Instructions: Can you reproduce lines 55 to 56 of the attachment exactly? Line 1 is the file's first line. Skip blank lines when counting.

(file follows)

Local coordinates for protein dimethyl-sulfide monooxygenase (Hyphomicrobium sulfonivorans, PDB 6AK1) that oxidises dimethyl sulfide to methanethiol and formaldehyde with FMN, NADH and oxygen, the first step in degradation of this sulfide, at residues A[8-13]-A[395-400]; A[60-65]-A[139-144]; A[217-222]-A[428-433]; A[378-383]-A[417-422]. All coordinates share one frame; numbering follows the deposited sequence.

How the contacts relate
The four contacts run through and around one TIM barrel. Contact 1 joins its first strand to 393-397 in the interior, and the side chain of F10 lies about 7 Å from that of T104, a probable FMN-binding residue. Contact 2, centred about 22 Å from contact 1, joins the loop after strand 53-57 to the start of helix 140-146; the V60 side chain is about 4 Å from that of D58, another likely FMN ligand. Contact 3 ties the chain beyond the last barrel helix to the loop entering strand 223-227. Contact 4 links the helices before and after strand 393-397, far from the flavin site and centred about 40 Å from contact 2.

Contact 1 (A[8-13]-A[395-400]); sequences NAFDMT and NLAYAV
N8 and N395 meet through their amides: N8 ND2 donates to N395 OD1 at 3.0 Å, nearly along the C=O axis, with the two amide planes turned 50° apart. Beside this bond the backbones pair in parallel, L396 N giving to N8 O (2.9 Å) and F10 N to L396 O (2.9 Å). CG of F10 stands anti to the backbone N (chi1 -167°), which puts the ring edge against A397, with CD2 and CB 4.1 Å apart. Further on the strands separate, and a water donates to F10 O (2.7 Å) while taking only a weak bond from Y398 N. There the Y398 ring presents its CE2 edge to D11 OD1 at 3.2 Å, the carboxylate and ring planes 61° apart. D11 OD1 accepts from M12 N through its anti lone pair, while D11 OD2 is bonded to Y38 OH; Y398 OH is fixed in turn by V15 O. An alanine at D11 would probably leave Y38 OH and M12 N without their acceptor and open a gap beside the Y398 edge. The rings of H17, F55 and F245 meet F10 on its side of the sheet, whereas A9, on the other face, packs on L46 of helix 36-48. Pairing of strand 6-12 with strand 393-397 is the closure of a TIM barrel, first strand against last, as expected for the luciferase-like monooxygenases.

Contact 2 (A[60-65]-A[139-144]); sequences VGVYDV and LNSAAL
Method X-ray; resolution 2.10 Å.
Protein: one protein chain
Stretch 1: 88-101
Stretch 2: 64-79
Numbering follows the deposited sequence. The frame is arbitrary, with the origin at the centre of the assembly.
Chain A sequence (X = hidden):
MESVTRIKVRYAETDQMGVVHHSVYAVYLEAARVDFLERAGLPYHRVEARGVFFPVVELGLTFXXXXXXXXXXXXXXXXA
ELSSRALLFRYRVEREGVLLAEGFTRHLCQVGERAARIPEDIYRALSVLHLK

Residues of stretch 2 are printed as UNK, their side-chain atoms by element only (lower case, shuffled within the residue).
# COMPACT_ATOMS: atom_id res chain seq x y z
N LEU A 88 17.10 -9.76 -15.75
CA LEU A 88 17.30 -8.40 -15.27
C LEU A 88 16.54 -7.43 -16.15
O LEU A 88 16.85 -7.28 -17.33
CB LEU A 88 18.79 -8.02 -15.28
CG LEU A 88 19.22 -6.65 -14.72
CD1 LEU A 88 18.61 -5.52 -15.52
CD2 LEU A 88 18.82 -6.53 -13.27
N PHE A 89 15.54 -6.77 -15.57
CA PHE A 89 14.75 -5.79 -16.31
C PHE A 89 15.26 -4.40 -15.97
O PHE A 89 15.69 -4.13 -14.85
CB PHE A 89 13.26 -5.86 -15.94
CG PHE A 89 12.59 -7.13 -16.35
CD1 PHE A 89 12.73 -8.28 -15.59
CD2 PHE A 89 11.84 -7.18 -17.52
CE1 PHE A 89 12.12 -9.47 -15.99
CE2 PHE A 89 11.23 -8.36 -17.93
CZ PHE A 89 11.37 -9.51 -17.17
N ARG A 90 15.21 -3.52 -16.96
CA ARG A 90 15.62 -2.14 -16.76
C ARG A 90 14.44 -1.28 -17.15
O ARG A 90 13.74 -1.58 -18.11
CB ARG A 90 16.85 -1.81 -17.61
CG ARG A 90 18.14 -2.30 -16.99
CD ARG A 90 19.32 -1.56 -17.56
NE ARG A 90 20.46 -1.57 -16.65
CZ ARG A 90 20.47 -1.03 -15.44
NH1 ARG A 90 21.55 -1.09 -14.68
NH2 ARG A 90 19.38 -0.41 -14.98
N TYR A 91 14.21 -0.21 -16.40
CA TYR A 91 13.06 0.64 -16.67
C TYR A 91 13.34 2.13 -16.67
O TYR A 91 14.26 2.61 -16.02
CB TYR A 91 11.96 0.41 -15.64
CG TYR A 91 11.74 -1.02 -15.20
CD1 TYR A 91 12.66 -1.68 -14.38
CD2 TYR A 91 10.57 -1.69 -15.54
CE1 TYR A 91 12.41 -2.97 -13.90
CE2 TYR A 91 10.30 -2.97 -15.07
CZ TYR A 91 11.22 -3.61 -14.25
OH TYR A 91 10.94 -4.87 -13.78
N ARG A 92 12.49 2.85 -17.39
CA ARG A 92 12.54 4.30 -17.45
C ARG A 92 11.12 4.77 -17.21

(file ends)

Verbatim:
CE1 TYR A 91 12.41 -2.97 -13.90
CE2 TYR A 91 10.30 -2.97 -15.07